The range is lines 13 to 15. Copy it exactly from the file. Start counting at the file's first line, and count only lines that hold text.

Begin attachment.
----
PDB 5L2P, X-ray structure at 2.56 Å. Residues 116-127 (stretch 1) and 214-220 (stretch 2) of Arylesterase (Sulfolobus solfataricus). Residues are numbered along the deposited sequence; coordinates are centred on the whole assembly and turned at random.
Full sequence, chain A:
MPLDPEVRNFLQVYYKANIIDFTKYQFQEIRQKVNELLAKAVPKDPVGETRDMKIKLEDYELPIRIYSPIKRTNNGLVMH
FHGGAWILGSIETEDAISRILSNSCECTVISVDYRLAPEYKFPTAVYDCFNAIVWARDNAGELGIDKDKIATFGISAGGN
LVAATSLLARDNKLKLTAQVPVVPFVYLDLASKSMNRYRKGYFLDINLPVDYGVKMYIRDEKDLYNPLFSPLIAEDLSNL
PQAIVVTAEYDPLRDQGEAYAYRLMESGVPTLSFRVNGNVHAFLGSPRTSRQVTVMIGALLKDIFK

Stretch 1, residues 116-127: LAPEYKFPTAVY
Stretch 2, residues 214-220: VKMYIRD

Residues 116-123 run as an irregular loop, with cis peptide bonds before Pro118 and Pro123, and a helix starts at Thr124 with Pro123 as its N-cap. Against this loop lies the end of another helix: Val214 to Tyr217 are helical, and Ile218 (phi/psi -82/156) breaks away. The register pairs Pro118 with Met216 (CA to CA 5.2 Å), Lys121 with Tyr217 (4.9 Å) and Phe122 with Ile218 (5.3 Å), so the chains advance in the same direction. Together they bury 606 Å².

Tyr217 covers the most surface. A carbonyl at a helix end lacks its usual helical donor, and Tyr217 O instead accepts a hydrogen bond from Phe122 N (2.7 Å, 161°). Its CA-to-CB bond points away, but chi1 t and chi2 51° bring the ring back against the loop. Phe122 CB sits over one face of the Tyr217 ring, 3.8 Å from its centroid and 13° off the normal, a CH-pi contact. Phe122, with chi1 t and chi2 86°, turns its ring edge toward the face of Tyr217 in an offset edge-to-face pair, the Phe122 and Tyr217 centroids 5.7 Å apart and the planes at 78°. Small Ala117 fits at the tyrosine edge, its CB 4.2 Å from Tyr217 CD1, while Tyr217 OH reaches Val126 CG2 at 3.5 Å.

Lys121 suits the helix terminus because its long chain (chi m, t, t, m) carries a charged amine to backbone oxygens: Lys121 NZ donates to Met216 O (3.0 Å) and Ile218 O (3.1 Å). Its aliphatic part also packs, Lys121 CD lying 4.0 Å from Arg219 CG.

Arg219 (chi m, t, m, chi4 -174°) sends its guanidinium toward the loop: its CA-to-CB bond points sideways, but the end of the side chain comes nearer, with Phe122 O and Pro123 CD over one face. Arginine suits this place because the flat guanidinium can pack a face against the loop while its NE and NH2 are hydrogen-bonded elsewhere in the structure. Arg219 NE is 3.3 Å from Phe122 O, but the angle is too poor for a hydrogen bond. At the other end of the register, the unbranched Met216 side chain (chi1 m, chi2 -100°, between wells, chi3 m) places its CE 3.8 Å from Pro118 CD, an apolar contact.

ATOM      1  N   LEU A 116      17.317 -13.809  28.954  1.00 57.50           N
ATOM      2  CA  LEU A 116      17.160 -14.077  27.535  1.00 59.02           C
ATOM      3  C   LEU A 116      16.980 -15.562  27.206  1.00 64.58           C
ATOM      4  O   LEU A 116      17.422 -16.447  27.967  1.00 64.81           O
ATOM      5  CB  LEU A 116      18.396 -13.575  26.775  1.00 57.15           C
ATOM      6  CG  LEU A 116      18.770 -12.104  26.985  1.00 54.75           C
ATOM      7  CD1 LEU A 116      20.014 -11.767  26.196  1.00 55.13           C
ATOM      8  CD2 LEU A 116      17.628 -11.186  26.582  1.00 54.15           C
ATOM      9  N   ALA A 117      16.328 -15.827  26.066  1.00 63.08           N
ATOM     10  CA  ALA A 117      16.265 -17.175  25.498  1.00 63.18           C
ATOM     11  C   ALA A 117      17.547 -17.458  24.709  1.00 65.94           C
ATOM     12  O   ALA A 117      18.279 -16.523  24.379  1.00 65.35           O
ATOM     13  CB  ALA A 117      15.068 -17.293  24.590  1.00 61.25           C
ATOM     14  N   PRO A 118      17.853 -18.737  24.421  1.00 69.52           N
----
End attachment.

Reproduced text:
ATOM      1  N   LEU A 116      17.317 -13.809  28.954  1.00 57.50           N
ATOM      2  CA  LEU A 116      17.160 -14.077  27.535  1.00 59.02           C
ATOM      3  C   LEU A 116      16.980 -15.562  27.206  1.00 64.58           C